Accepted paper:

Rethinking the FDI-growth nexus in Africa: evidence from a new analytical classification of African economies

Authors:

Addis Yimer Gebregziabhear (Addis Ababa University)

Paper short abstract:

This study investigates the FDI-growth nexus in Africa for the period 1990-2016 using a new analytical classification of African countries as fragile, factor driven and investment driven economies. The results suggest that there is a variation in the FDI-growth relation across such classification.

Paper long abstract:

This paper investigates the FDI-growth nexus in Africa for the period 1990-2016 using a dynamically common correlated effect approach for an error-correction model. The study departs from earlier studies, which pool all different countries in one sample regardless of their structural or behavioral differences, by using an analytical classification of African countries as fragile, factor driven and investment driven economies. It also accounts for institutional and political factors and the problem of cross-sectional dependence that previous studies overlooked. The results suggest that there is a variation in the FDI-growth relation across the country classification used. While the long run growth effect of FDI is significant positive in investment and factor driven economies, its short run effect is insignificant in the latter. The effect of FDI on growth is insignificant in the fragile category both in the short run and long run. On the other hand, the indirect effect of FDI on growth through spillover effects by augmenting human capital is largely absent in the continent. It only is weakly significant in the long run coefficient of investment driven economies. While causality runs from FDI to growth in factor driven economies, bi-directional causality is detected in investment driven economies. No causality, in either direction, is found in the fragile states, however. The analysis underscores the need for emphasizing different policies in different countries or country groups.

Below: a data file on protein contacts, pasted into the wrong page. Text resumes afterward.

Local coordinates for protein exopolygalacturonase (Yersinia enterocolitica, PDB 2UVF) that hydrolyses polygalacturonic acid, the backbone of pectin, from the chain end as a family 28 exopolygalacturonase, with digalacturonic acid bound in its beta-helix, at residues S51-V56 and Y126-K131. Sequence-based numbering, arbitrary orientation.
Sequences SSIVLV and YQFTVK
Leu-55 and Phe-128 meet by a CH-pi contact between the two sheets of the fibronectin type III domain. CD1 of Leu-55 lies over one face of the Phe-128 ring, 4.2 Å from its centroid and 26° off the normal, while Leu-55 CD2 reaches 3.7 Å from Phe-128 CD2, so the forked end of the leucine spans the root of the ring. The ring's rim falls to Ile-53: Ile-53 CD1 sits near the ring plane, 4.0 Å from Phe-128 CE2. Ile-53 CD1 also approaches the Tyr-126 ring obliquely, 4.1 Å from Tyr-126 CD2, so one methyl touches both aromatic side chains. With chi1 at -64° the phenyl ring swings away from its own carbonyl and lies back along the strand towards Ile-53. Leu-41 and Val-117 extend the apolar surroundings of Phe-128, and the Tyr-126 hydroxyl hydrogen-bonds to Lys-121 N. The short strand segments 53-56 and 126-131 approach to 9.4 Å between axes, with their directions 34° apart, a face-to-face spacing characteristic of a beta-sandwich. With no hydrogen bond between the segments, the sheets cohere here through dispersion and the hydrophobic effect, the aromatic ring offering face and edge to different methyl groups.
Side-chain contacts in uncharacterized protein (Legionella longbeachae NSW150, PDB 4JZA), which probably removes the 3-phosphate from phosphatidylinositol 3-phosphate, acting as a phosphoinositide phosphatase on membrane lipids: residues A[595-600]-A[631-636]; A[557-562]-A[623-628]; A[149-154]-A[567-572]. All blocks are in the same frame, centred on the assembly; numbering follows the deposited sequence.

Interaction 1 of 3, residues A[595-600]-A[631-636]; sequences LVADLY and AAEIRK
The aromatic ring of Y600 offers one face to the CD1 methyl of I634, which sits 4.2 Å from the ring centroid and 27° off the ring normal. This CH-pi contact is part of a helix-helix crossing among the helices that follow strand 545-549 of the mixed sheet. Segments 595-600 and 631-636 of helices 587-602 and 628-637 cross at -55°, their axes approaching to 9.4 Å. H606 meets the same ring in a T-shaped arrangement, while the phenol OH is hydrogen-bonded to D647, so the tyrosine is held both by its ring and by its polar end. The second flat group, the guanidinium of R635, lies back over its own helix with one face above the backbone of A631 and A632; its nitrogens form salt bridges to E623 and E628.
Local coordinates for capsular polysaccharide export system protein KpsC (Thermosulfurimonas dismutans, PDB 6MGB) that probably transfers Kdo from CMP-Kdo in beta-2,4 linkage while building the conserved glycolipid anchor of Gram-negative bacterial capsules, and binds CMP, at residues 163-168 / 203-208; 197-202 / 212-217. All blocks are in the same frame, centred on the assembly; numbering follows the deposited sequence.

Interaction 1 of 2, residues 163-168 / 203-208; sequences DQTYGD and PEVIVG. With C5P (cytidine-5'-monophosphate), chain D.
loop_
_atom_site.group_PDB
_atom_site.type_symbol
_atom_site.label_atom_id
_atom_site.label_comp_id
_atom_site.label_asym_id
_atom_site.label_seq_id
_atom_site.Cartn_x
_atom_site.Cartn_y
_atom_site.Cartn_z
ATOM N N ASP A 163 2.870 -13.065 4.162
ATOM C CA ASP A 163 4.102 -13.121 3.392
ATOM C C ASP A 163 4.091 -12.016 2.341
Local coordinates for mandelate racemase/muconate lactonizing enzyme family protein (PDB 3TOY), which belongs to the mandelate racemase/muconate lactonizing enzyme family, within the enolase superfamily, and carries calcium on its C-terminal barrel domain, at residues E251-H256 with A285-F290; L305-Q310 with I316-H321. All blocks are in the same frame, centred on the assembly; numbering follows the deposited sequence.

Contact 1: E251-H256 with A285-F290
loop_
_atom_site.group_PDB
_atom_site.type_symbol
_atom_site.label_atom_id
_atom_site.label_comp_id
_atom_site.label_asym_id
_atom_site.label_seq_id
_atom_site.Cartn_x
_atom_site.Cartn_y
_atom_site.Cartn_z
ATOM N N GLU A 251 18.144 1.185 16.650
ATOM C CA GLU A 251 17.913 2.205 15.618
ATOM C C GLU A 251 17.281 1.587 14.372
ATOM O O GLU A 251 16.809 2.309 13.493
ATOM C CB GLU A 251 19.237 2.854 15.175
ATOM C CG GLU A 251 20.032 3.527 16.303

back to panel H2
Stream:
Transnational political economies of development
Rethinking Africa's development in today's globalised world [paper]